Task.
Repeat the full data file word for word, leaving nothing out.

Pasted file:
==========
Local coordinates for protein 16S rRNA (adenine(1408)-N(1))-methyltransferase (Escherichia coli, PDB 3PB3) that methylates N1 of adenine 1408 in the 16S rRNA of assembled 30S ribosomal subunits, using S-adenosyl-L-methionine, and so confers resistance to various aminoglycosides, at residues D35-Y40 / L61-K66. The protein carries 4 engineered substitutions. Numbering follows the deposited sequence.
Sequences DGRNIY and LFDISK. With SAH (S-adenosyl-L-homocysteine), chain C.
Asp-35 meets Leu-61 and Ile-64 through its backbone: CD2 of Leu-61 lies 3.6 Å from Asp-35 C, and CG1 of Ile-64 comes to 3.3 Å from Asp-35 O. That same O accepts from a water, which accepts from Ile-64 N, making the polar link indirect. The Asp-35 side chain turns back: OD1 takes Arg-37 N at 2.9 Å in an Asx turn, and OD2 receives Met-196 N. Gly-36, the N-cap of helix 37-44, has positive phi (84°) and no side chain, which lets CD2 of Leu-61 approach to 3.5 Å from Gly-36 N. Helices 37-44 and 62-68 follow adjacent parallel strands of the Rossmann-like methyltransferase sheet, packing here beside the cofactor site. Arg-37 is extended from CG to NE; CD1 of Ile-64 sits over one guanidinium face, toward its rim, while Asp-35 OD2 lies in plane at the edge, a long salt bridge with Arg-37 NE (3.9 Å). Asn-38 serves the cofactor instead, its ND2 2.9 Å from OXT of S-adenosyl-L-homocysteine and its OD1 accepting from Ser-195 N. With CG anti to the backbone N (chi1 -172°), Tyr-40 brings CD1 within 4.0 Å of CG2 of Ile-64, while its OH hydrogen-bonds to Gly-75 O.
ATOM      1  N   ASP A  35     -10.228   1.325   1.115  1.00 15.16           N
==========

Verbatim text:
Local coordinates for protein 16S rRNA (adenine(1408)-N(1))-methyltransferase (Escherichia coli, PDB 3PB3) that methylates N1 of adenine 1408 in the 16S rRNA of assembled 30S ribosomal subunits, using S-adenosyl-L-methionine, and so confers resistance to various aminoglycosides, at residues D35-Y40 / L61-K66. The protein carries 4 engineered substitutions. Numbering follows the deposited sequence.
Sequences DGRNIY and LFDISK. With SAH (S-adenosyl-L-homocysteine), chain C.
Asp-35 meets Leu-61 and Ile-64 through its backbone: CD2 of Leu-61 lies 3.6 Å from Asp-35 C, and CG1 of Ile-64 comes to 3.3 Å from Asp-35 O. That same O accepts from a water, which accepts from Ile-64 N, making the polar link indirect. The Asp-35 side chain turns back: OD1 takes Arg-37 N at 2.9 Å in an Asx turn, and OD2 receives Met-196 N. Gly-36, the N-cap of helix 37-44, has positive phi (84°) and no side chain, which lets CD2 of Leu-61 approach to 3.5 Å from Gly-36 N. Helices 37-44 and 62-68 follow adjacent parallel strands of the Rossmann-like methyltransferase sheet, packing here beside the cofactor site. Arg-37 is extended from CG to NE; CD1 of Ile-64 sits over one guanidinium face, toward its rim, while Asp-35 OD2 lies in plane at the edge, a long salt bridge with Arg-37 NE (3.9 Å). Asn-38 serves the cofactor instead, its ND2 2.9 Å from OXT of S-adenosyl-L-homocysteine and its OD1 accepting from Ser-195 N. With CG anti to the backbone N (chi1 -172°), Tyr-40 brings CD1 within 4.0 Å of CG2 of Ile-64, while its OH hydrogen-bonds to Gly-75 O.
ATOM      1  N   ASP A  35     -10.228   1.325   1.115  1.00 15.16           N